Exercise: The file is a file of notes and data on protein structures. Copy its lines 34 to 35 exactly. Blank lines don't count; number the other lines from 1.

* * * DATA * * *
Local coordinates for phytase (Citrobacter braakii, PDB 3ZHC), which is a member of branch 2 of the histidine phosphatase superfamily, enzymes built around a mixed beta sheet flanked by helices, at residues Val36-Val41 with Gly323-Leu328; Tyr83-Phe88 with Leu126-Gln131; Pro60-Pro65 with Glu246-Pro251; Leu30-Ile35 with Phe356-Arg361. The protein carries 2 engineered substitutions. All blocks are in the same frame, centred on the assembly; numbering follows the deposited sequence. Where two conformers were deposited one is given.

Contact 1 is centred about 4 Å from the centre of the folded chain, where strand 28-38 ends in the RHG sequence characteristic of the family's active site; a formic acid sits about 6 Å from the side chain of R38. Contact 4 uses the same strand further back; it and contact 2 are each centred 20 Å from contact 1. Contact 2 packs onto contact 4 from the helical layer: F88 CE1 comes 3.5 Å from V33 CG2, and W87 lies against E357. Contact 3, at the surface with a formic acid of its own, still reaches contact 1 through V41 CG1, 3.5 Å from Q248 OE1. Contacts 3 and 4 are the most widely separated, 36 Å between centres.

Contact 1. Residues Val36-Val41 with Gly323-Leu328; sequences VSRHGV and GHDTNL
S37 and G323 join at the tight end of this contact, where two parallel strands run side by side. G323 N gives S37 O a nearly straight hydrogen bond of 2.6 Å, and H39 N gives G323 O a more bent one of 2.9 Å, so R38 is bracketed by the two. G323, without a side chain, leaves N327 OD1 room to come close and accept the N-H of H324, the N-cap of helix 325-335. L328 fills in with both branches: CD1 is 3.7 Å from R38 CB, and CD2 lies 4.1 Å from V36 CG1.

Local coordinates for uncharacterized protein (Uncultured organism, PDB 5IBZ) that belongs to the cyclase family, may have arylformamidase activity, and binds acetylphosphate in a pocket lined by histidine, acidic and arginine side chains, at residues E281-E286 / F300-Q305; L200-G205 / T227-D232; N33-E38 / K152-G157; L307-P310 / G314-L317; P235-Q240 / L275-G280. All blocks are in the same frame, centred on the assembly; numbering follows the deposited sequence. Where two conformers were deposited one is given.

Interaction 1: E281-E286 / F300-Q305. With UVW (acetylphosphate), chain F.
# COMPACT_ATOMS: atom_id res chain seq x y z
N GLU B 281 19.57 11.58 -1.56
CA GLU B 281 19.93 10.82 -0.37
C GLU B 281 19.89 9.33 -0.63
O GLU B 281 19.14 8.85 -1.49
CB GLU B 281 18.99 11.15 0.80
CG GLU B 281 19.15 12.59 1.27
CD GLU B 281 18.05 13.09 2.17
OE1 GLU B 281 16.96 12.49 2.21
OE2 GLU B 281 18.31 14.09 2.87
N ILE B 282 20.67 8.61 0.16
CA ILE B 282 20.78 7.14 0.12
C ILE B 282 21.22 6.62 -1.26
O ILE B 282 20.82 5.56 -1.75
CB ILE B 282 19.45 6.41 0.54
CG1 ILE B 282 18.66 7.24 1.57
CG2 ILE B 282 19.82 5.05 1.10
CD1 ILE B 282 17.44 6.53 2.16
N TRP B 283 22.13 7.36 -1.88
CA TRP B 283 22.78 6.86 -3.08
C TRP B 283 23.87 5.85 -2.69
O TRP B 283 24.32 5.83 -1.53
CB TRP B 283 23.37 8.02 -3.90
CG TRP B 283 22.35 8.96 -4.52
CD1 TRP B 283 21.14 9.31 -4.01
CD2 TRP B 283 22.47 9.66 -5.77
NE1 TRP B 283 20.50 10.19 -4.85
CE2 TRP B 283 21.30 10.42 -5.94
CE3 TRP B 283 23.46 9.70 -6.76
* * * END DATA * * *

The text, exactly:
CE2 TRP B 283 21.30 10.42 -5.94
CE3 TRP B 283 23.46 9.70 -6.76